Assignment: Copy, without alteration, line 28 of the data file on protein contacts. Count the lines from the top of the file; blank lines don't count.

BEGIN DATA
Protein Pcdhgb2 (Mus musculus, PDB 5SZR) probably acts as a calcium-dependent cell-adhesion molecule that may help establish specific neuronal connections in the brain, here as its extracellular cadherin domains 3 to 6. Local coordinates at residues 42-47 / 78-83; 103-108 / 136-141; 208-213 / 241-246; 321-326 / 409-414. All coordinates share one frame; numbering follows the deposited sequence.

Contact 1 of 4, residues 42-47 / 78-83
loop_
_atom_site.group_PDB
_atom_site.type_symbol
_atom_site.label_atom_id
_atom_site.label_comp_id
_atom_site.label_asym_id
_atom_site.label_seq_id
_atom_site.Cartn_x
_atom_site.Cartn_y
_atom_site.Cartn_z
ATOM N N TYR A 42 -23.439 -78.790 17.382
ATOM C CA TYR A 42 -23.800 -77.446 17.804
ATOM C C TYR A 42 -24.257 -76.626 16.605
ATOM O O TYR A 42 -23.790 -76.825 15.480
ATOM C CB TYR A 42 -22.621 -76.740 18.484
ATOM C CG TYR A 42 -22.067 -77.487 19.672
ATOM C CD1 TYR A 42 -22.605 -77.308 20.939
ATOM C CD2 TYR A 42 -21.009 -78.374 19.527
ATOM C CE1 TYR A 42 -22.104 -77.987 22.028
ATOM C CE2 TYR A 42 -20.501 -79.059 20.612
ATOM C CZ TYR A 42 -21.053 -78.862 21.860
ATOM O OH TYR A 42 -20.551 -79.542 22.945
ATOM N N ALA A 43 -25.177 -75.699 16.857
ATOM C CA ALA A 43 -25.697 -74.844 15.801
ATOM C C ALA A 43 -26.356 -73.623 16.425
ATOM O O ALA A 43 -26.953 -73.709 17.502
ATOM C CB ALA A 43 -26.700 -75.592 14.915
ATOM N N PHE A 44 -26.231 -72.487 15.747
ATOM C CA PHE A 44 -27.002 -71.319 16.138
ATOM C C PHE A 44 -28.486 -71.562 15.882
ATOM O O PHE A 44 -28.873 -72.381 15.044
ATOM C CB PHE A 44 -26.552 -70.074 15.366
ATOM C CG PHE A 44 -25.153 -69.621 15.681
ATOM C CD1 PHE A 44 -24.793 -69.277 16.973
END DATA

ATOM O O ALA A 43 -26.953 -73.709 17.502